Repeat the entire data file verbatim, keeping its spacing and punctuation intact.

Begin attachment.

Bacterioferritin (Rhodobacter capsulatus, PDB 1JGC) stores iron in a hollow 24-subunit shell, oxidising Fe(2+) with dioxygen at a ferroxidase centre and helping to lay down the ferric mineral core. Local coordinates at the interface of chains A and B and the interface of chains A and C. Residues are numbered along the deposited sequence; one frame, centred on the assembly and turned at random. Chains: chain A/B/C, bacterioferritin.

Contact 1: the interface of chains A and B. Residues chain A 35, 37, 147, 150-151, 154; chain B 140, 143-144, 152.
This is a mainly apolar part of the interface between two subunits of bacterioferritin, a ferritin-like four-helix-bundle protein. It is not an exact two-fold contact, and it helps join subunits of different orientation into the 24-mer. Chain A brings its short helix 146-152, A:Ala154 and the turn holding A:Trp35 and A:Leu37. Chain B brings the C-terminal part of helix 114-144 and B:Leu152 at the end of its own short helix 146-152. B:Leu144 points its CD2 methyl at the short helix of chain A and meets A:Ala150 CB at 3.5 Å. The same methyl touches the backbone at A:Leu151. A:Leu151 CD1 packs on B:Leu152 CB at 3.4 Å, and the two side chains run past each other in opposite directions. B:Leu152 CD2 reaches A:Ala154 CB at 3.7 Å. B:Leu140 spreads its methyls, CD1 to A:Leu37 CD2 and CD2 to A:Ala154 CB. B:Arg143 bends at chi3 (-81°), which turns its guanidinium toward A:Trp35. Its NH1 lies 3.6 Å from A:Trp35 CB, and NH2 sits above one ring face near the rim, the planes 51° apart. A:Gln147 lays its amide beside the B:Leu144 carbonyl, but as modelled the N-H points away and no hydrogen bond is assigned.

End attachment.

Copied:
Bacterioferritin (Rhodobacter capsulatus, PDB 1JGC) stores iron in a hollow 24-subunit shell, oxidising Fe(2+) with dioxygen at a ferroxidase centre and helping to lay down the ferric mineral core. Local coordinates at the interface of chains A and B and the interface of chains A and C. Residues are numbered along the deposited sequence; one frame, centred on the assembly and turned at random. Chains: chain A/B/C, bacterioferritin.

Contact 1: the interface of chains A and B. Residues chain A 35, 37, 147, 150-151, 154; chain B 140, 143-144, 152.
This is a mainly apolar part of the interface between two subunits of bacterioferritin, a ferritin-like four-helix-bundle protein. It is not an exact two-fold contact, and it helps join subunits of different orientation into the 24-mer. Chain A brings its short helix 146-152, A:Ala154 and the turn holding A:Trp35 and A:Leu37. Chain B brings the C-terminal part of helix 114-144 and B:Leu152 at the end of its own short helix 146-152. B:Leu144 points its CD2 methyl at the short helix of chain A and meets A:Ala150 CB at 3.5 Å. The same methyl touches the backbone at A:Leu151. A:Leu151 CD1 packs on B:Leu152 CB at 3.4 Å, and the two side chains run past each other in opposite directions. B:Leu152 CD2 reaches A:Ala154 CB at 3.7 Å. B:Leu140 spreads its methyls, CD1 to A:Leu37 CD2 and CD2 to A:Ala154 CB. B:Arg143 bends at chi3 (-81°), which turns its guanidinium toward A:Trp35. Its NH1 lies 3.6 Å from A:Trp35 CB, and NH2 sits above one ring face near the rim, the planes 51° apart. A:Gln147 lays its amide beside the B:Leu144 carbonyl, but as modelled the N-H points away and no hydrogen bond is assigned.